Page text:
Today, educators from all levels are designing new ways of teaching, elaborating methods and making use of every medium available that could fit in their classroom settings and needs. In search of expanding their resources to offer high quality and meaningful learning experience, or to overcome classroom challenges, many teachers have begun to introduce comics and started to think of creative ways to use the medium in the classroom.
Comics can be a useful tool in the hands of teachers to help engage students in the learning process as we have seen in a previous article ‘Comics for Education: An engaging teaching and learning approach’. Moreover, comics can help teachers present their lessons differently, support students in developing reading and writing skills, engage their creativity and other high-level thinking skills.
Specifically, by using comics and graphic novels, teachers are able to vary learning styles and to get more productive and efficient collaborative learning. Students who are stronger in text-based readings can work closely with visual learners and increase their confidence in written material as well. It is clearly a medium that attracts the interest of students and can be very helpful for slow readers and learners with learning difficulties or Specific Learning Disorders (for more on this topic see our previous article about ‘Comics for students with SLD: How it can work?’.
In addition, the graphic novel can serve as a great way to make connections with everyday life and students’ experiences. Amongst the various types of comic books and graphic novels that exist, teachers can offer to their students a selection of each and let them find out their own style and preferences – what is working for the classroom and what is not so effective.
Furthermore, there are many ways teachers can use comic in their classrooms depending on their objectives and needs. For instance, it is one thing to introduce comic strips, graphic novels and comic pages, but teachers and students can also explore comic creation and foster even greater creativity, skills in writing, reading and logic and critical thinking. Teachers can opt for comic creation to provide tailored made material for their students or create comics in the classroom with them, either handwritten or in digital forms. Several online tools and platforms exist today to support this effort, relieving teachers from being able to draw to create their own comics for the classroom. However, they also need guidance as to how to integrate comics in their lessons and in the wider school programme.
In fact, comics and graphic novels are still something very new in the toolbox of most teachers and even though teachers are willing to recognise comics’ potential, they may lack confidence and instructions. Statistically, while more than 98% of teachers surveyed by the French Association of Publishers stated that they perceived the pedagogical potential of comics, only 30% of them had use them as part of their teaching practice in the previous year, mostly due to a lack of practical guidance.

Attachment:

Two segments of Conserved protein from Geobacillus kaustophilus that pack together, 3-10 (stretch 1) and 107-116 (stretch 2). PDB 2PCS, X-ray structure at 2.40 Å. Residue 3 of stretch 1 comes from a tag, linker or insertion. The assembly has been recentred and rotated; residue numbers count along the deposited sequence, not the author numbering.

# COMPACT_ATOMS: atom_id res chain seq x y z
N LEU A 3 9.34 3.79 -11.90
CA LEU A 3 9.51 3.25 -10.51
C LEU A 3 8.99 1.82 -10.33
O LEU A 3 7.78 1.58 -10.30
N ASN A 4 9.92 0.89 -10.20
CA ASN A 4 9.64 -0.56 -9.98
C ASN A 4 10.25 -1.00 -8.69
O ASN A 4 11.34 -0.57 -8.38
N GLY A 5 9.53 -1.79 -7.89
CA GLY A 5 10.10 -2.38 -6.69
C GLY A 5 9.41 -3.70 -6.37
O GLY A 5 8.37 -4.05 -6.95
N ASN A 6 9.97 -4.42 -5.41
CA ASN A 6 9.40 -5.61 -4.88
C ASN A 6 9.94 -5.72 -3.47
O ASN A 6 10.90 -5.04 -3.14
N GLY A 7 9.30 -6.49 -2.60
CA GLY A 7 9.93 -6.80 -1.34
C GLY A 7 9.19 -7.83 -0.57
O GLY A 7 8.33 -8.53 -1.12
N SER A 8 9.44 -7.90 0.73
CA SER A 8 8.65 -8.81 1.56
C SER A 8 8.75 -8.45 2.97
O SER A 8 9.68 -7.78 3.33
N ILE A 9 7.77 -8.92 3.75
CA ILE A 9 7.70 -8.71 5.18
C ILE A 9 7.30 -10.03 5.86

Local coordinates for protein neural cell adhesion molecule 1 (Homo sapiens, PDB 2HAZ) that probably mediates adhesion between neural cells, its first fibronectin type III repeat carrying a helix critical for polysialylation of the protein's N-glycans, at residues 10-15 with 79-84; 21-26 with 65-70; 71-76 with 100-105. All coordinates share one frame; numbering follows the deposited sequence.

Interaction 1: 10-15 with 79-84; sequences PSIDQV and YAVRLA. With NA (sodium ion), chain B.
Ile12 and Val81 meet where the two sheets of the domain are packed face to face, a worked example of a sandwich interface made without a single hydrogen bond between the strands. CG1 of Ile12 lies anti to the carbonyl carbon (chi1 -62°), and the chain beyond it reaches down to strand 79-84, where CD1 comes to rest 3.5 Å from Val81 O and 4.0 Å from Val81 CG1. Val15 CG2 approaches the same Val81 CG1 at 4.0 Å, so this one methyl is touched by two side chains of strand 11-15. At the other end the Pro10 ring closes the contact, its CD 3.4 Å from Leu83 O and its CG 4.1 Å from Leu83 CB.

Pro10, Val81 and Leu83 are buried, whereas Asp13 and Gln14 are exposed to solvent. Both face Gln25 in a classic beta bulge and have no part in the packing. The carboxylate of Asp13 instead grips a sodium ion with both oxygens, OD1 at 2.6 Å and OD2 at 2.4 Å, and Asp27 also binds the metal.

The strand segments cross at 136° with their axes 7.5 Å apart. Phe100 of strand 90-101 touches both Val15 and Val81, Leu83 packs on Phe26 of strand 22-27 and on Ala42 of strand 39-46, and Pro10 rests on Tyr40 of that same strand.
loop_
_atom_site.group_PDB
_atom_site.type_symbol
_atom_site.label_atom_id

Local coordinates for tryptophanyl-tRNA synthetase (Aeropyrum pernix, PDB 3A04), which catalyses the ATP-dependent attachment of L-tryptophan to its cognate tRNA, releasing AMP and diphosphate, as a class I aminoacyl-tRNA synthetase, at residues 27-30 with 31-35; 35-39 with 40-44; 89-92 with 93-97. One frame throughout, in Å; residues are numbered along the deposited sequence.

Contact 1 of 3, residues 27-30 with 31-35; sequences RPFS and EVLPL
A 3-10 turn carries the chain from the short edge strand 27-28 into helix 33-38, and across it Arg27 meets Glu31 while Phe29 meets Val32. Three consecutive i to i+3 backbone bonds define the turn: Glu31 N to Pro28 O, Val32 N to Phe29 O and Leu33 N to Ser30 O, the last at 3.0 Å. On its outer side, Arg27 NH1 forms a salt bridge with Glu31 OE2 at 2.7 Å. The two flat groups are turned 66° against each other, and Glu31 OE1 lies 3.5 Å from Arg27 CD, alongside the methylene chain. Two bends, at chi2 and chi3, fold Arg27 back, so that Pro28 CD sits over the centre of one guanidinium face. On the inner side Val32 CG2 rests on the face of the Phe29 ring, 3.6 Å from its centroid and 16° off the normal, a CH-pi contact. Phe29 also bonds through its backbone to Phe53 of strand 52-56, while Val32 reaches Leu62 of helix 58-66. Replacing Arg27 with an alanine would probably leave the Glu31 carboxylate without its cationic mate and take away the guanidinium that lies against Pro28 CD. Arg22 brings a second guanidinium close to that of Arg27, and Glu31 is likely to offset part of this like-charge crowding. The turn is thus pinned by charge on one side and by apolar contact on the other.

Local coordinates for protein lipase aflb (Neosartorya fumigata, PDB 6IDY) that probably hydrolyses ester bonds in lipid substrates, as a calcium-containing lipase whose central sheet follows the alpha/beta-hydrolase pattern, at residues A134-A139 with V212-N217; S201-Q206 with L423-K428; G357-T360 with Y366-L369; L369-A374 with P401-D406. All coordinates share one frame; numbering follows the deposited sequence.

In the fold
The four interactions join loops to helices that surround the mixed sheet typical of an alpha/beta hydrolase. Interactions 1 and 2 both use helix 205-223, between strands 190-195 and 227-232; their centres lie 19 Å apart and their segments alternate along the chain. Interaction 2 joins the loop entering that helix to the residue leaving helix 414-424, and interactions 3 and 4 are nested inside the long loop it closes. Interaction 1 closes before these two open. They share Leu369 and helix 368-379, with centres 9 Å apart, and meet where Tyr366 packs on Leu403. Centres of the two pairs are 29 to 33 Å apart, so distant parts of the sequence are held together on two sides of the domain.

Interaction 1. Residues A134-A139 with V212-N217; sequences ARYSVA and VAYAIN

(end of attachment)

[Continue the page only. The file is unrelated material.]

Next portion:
In respond to this need, we are working on the Erasmus+ funded European project EdComix to introduce a new methodology to make the most out of comics in education, specifically for language learning. In this framework, we have already developed and launched our first project output: a Pedagogical Guide on Using Comics for Inclusive English Education. The guide is targeted for teachers, trainers, language teachers and educators, but also to any person interested in gaining insights on how comics can help in education and language teaching and learning.
In particular, the guide intends to establish the pedagogical value of using comics in education and in particular to teach English in an inclusive way. In its pages, readers can have an overview of what comics are and how they can be used as a tool for learning inside the classroom, but also a focus on language classrooms, with examples of practical uses as well as activity suggestions teachers can use and adapt to their needs. Finally, we have devoted the last part of the guide to present how comics can support inclusive and participative teaching practices in language learning, for learners with Specific Learning Disorders, but also with regards to diverse cultural backgrounds.
Are you interested in learning more about teaching using comics?
Check the EdComix official website, which is available in 5 languages, and the official project Facebook page in English as well!
https://www.freepik.com/vectors/frame – Frame vector created by dgim-studio – www.freepik.com
An Erasmus+ project